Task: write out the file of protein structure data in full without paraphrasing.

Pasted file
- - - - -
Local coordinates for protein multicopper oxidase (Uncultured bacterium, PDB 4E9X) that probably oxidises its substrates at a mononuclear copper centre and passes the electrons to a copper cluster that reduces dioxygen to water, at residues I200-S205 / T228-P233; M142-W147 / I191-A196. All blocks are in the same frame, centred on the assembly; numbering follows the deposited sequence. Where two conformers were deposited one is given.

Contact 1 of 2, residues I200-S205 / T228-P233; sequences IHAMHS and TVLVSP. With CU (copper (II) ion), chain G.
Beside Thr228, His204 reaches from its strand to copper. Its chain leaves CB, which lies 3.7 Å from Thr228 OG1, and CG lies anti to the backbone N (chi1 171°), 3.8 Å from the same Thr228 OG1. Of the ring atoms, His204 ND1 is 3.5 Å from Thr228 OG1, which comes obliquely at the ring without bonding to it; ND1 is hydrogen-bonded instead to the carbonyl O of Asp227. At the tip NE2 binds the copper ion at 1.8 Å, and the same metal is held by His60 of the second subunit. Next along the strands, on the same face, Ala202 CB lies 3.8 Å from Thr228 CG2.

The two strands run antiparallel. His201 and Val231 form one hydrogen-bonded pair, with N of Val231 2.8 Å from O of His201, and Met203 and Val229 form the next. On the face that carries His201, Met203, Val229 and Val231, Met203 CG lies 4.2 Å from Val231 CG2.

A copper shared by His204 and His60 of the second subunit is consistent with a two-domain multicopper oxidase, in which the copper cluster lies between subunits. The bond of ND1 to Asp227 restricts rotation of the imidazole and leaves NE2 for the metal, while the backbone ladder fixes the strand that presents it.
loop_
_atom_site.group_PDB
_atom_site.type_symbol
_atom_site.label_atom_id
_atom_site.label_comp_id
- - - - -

Local coordinates for protein multicopper oxidase (Uncultured bacterium, PDB 4E9X) that probably oxidises its substrates at a mononuclear copper centre and passes the electrons to a copper cluster that reduces dioxygen to water, at residues I200-S205 / T228-P233; M142-W147 / I191-A196. All blocks are in the same frame, centred on the assembly; numbering follows the deposited sequence. Where two conformers were deposited one is given.

Contact 1 of 2, residues I200-S205 / T228-P233; sequences IHAMHS and TVLVSP. With CU (copper (II) ion), chain G.
Beside Thr228, His204 reaches from its strand to copper. Its chain leaves CB, which lies 3.7 Å from Thr228 OG1, and CG lies anti to the backbone N (chi1 171°), 3.8 Å from the same Thr228 OG1. Of the ring atoms, His204 ND1 is 3.5 Å from Thr228 OG1, which comes obliquely at the ring without bonding to it; ND1 is hydrogen-bonded instead to the carbonyl O of Asp227. At the tip NE2 binds the copper ion at 1.8 Å, and the same metal is held by His60 of the second subunit. Next along the strands, on the same face, Ala202 CB lies 3.8 Å from Thr228 CG2.

The two strands run antiparallel. His201 and Val231 form one hydrogen-bonded pair, with N of Val231 2.8 Å from O of His201, and Met203 and Val229 form the next. On the face that carries His201, Met203, Val229 and Val231, Met203 CG lies 4.2 Å from Val231 CG2.

A copper shared by His204 and His60 of the second subunit is consistent with a two-domain multicopper oxidase, in which the copper cluster lies between subunits. The bond of ND1 to Asp227 restricts rotation of the imidazole and leaves NE2 for the metal, while the backbone ladder fixes the strand that presents it.
loop_
_atom_site.group_PDB
_atom_site.type_symbol
_atom_site.label_atom_id
_atom_site.label_comp_id